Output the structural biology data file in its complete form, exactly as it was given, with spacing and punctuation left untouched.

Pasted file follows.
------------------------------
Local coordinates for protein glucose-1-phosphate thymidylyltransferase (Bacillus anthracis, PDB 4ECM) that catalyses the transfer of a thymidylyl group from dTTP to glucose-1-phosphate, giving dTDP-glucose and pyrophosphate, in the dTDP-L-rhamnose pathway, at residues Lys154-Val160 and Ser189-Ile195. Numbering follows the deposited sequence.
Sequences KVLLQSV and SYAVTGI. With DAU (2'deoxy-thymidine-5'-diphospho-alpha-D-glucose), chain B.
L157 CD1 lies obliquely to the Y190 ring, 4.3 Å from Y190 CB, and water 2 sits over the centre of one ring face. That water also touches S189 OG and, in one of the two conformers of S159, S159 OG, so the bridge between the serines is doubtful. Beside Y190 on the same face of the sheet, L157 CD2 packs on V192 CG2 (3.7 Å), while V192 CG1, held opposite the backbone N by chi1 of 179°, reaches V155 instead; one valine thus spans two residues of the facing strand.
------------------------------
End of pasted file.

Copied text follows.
Local coordinates for protein glucose-1-phosphate thymidylyltransferase (Bacillus anthracis, PDB 4ECM) that catalyses the transfer of a thymidylyl group from dTTP to glucose-1-phosphate, giving dTDP-glucose and pyrophosphate, in the dTDP-L-rhamnose pathway, at residues Lys154-Val160 and Ser189-Ile195. Numbering follows the deposited sequence.
Sequences KVLLQSV and SYAVTGI. With DAU (2'deoxy-thymidine-5'-diphospho-alpha-D-glucose), chain B.
L157 CD1 lies obliquely to the Y190 ring, 4.3 Å from Y190 CB, and water 2 sits over the centre of one ring face. That water also touches S189 OG and, in one of the two conformers of S159, S159 OG, so the bridge between the serines is doubtful. Beside Y190 on the same face of the sheet, L157 CD2 packs on V192 CG2 (3.7 Å), while V192 CG1, held opposite the backbone N by chi1 of 179°, reaches V155 instead; one valine thus spans two residues of the facing strand.